90,000 Californians to lose unemployment pay in May…

Posted: April 26, 2012 in Money, People, Politics

California’s longest-term unemployed  — as many as 93,000 — will see a cutoff in jobless benefits in mid-May because the state no longer meets the federal threshold for emergency aid.

Photo by Paul Sancya, AP

Those losing their benefits are on so-called Fed-Ed, the last tier of extended unemployment benefits. Fed-Ed currently provides 20 weeks of jobless pay.

State eligibility for federal funds to pay the benefits is based on a complicated formula that compares the average unemployment rate for the last three months to the rate over the last three years.

The current rate must be 110% higher than the same period in the previous three years. Even though California’s unemployment rate actually edged up to 11% in March — third highest in the country — it was only 108% higher than the rate in the three previous years.

As a result, anybody collecting Fed-Ed will be cut off after May 12. After that date, most unemployed will be eligible only for 79 weeks of benefits instead of the current 99.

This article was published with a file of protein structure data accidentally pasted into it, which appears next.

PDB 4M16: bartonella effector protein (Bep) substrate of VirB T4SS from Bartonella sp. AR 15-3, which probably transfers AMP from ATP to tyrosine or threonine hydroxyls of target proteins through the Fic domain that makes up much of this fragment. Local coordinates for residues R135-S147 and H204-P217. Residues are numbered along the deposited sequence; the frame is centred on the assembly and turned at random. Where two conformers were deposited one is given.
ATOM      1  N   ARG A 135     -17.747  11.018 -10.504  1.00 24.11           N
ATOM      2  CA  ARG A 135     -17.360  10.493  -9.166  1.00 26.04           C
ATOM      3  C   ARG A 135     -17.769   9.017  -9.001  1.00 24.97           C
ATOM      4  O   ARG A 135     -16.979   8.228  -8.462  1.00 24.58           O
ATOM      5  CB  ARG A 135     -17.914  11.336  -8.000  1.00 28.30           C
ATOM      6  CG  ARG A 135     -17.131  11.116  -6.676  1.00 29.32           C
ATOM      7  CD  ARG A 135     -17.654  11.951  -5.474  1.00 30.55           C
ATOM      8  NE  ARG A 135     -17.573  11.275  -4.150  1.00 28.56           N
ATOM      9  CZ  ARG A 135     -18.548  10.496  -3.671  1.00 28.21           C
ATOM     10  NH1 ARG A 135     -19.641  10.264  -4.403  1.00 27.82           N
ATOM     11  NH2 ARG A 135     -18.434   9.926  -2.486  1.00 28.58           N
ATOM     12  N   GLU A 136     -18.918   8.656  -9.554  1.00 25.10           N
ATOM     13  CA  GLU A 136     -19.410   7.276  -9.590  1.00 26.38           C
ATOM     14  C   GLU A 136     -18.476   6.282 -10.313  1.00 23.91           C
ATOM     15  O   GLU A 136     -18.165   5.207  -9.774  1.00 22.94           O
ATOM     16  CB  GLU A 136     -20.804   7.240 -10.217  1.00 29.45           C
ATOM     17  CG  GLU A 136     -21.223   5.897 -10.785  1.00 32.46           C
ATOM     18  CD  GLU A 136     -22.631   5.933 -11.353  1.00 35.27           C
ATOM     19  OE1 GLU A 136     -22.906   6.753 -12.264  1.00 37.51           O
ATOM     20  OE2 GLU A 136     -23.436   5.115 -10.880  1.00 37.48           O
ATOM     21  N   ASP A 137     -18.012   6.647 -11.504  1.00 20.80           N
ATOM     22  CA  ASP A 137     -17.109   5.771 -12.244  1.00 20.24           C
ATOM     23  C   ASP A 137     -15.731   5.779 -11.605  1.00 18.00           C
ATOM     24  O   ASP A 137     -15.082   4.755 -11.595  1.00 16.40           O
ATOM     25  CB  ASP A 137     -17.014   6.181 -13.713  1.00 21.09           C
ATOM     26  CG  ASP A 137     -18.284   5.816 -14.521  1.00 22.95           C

An estimated 3,000 may get a couple of additional weeks because of an adjustment in Tier 4 benefits, but most will stop getting unemployment checks in mid-May, said Loree Levy, an Employment Development Department spokeswoman. She said the EDD will begin sending out letters this week to those affected by the Fed-Ed cutoff to explain the changes.

Levy estimates about 100,000 other laid-off workers who would otherwise become eligible for Fed-Ed later this year, won’t get those benefits. In September, extended benefits will be reduced again to a maximum of 73 weeks.

July marks another critical juncture for unemployment. Congress only approved extended benefits through the end of 2012. So anyone who gets laid off after June will only be eligible for the state’s standard 26 weeks of unemployment compared to the 99 weeks now.

The newly unemployed “need to understand that, come July, they will not be eligible for these extensions,” Levy said.

California had just over 2 million unemployed workers in March. Of those, about 1.1 million are collecting benefits. (Some people, like the self-employed, are not eligible for benefits. More than 665,000 other Californians have exhausted their 99 weeks.)

The federal government first began providing Fed-Ed in March 2009, when employers were laying off hundreds of thousands of workers. Since then, 912,445 Californians have been paid a total of $5 billion in Fed-Ed aid, Levy said.

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